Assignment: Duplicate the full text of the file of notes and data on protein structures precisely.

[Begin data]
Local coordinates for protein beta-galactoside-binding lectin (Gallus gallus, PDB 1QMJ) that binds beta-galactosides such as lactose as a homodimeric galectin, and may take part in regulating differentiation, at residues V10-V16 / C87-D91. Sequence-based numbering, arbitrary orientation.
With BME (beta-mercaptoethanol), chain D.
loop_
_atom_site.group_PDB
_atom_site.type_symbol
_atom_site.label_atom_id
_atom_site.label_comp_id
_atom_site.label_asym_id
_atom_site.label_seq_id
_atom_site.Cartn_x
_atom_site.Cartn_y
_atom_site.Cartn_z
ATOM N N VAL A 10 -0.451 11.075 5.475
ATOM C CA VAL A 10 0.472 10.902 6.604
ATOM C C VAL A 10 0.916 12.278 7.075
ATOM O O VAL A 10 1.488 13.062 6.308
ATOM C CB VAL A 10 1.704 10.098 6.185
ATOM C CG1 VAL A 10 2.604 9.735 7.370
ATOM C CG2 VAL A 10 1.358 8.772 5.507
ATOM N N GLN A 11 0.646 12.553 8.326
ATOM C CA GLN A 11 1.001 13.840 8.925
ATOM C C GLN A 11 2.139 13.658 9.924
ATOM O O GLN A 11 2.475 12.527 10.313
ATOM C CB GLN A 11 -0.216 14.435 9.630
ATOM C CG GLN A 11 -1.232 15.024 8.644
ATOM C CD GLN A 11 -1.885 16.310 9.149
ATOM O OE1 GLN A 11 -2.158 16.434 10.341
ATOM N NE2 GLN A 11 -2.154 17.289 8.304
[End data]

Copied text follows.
Local coordinates for protein beta-galactoside-binding lectin (Gallus gallus, PDB 1QMJ) that binds beta-galactosides such as lactose as a homodimeric galectin, and may take part in regulating differentiation, at residues V10-V16 / C87-D91. Sequence-based numbering, arbitrary orientation.
With BME (beta-mercaptoethanol), chain D.
loop_
_atom_site.group_PDB
_atom_site.type_symbol
_atom_site.label_atom_id
_atom_site.label_comp_id
_atom_site.label_asym_id
_atom_site.label_seq_id
_atom_site.Cartn_x
_atom_site.Cartn_y
_atom_site.Cartn_z
ATOM N N VAL A 10 -0.451 11.075 5.475
ATOM C CA VAL A 10 0.472 10.902 6.604
ATOM C C VAL A 10 0.916 12.278 7.075
ATOM O O VAL A 10 1.488 13.062 6.308
ATOM C CB VAL A 10 1.704 10.098 6.185
ATOM C CG1 VAL A 10 2.604 9.735 7.370
ATOM C CG2 VAL A 10 1.358 8.772 5.507
ATOM N N GLN A 11 0.646 12.553 8.326
ATOM C CA GLN A 11 1.001 13.840 8.925
ATOM C C GLN A 11 2.139 13.658 9.924
ATOM O O GLN A 11 2.475 12.527 10.313
ATOM C CB GLN A 11 -0.216 14.435 9.630
ATOM C CG GLN A 11 -1.232 15.024 8.644
ATOM C CD GLN A 11 -1.885 16.310 9.149
ATOM O OE1 GLN A 11 -2.158 16.434 10.341
ATOM N NE2 GLN A 11 -2.154 17.289 8.304